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One out of 10 malware attacks via USB is a cryptominer

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It is well known that malicious programs between non-networked computers can be transmitted via the USB port using infected devices. Cybercriminals are currently using the USB port mainly to propagate crypto-mining malware, according to a recent Kaspersky analysis on cyber-driving through USB devices and other removable media for 2018 [1]. Thus, in the year to date every tenth infection (9.22 percent) by a USB storage medium was a crypto-miner malware.

Although the lack of security of USB storage media has been known for some 20 years, they are still popular in the business environment, for example at trade fairs. No wonder that compromised USB sticks are used as a door opener in a corporate network. 

According to Kaspersky Lab's analysis, the top 10 threats to external disks are led by Windows LNK malware. These include the 2010 Stuxnet exploit, CVE-2018-2568, and increasingly crypto-mining programs.

The well-known since the year 2014 pests, Trojan.Win32.Miner.ays' or 'Trojan.Win64.Miner.all' is one of the common crypto-miners, which are distributed via USB sticks and Co. The Trojan places the Mining application on the PC, installs it and secretly loads it there and loads the necessary resources to send the results to an external server that is controlled by the attackers. Kaspersky Lab data shows that the infections that have just been discovered are years old. That is, on the devices of the victims was arguably radically limited over a long time, the computing power. The number of detections from the 64-bit version of the crypto-miner is increasing annually: in 2017, it increased by 18.42 percent over the previous year. Renewed growth of 16.42 percent is expected this year. These results suggest that the spread of the pests via external disks continues to work well.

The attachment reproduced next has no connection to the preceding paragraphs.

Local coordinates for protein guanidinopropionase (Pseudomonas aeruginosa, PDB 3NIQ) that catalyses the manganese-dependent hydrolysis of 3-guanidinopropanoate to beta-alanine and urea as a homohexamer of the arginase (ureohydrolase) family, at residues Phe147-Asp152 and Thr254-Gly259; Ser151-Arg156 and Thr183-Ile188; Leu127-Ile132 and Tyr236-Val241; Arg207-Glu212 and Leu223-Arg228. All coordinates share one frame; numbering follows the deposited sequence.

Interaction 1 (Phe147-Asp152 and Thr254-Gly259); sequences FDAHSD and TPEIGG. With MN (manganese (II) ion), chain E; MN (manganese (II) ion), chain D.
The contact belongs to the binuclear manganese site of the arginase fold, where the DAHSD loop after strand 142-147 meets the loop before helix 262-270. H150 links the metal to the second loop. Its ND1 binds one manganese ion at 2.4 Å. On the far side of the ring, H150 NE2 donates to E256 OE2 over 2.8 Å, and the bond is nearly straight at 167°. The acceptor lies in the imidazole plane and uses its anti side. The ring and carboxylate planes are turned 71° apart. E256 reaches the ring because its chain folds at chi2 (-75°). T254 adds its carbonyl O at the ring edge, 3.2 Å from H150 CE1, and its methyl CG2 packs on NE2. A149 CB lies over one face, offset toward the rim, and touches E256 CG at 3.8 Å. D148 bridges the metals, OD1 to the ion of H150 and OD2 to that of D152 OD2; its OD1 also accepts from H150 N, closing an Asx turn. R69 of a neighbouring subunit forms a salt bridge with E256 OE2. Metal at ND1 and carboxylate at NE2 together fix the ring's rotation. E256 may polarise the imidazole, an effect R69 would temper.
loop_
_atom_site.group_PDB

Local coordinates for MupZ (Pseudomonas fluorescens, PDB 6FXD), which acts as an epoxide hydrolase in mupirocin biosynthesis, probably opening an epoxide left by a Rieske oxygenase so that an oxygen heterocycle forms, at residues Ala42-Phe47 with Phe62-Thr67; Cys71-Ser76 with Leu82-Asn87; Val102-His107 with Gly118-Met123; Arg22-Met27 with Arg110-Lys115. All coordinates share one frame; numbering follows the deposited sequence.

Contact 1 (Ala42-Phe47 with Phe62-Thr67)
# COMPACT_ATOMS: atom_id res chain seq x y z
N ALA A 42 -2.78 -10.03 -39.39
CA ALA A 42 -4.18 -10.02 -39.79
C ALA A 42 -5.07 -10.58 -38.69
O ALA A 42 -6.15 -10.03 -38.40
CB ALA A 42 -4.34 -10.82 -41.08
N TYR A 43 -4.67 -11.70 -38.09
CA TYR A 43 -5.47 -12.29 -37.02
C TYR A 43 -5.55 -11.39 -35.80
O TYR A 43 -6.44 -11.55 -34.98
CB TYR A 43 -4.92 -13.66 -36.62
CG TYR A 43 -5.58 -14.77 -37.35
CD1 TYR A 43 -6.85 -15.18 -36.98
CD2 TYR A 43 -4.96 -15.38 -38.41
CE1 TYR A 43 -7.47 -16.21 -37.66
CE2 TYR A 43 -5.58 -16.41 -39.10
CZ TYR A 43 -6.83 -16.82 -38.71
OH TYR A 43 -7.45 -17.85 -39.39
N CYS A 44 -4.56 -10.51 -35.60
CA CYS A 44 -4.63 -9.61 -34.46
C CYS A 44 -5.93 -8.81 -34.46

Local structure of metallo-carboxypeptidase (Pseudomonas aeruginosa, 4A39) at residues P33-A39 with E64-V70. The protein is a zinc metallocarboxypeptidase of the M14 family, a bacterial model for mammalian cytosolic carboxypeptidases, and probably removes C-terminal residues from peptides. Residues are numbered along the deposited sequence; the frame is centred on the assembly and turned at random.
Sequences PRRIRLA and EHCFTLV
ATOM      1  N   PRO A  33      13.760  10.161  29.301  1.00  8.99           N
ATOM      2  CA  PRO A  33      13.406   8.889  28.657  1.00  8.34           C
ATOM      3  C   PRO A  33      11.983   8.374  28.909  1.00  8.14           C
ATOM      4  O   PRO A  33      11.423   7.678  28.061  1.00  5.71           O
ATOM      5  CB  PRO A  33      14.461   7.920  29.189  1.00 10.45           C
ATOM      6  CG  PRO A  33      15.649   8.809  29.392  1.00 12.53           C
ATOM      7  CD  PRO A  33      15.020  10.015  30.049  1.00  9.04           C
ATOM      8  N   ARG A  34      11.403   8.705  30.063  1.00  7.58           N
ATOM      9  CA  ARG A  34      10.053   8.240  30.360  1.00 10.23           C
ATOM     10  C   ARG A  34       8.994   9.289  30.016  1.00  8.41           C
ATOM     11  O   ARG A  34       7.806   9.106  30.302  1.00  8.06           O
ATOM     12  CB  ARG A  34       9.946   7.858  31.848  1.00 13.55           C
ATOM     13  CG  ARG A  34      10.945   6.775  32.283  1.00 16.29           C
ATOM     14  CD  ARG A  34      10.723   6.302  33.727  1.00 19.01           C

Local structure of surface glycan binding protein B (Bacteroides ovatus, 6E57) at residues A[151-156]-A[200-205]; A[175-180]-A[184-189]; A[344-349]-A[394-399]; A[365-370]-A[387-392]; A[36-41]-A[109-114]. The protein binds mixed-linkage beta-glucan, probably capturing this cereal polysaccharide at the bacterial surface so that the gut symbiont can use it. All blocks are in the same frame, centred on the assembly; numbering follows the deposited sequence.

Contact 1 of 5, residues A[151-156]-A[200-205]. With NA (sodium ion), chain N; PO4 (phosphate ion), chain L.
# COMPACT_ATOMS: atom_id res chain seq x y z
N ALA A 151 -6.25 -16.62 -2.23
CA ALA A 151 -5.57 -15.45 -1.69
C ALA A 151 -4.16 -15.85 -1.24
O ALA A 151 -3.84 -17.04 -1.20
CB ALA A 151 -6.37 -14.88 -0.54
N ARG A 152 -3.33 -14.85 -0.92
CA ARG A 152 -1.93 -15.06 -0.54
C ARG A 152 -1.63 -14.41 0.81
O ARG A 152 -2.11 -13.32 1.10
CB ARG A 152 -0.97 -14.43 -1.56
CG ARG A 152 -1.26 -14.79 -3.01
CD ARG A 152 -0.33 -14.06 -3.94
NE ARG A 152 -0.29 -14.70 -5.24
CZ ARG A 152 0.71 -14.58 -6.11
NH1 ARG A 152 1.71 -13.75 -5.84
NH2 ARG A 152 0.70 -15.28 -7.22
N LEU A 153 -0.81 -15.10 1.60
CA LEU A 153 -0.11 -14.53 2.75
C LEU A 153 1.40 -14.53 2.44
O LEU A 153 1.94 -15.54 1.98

Denis Parinov, Anti-Malware Researcher at Kaspersky Lab, warns:

"The proliferation of USB device infections is not as effective as it has been in the past, as they are now considered insecure and less commonly used in business. Nevertheless, our research shows that USB sticks are still a risk that should not be underestimated. For attackers, this storage medium is still of interest and is used for attacks. Some infections remain undetected for years. Fortunately, home users and businesses can protect themselves with very simple means.

USB drives offer many advantages: they are compact and handy, and a great brand asset, but the devices themselves, the data stored on them and the computers they are plugged into are all potentially vulnerable to cyberthreats if left unprotected.

Fortunately, there are some effective steps consumers and organizations can take to secure the use of USB devices.

Advice for all USB users

  • Be careful about the devices you connect to your computer – do you know where it came from?
  • Invest in encrypted USB devices from trusted brands – this way you know your data is safe even if you lose the device
  • Make sure all data stored on the USB is also encrypted
  • Have a security solution in place that checks all removable media for malware before they are connected to the network – even trusted brands can be compromised through their supply chain

Additional advice for businesses

  • Manage the use of USB devices: define which USB devices can be used, by whom and for what
  • Educate employees on safe USB practices – particularly if they are moving the device between a home computer and a work device
  • Don’t leave USBs lying around or on display



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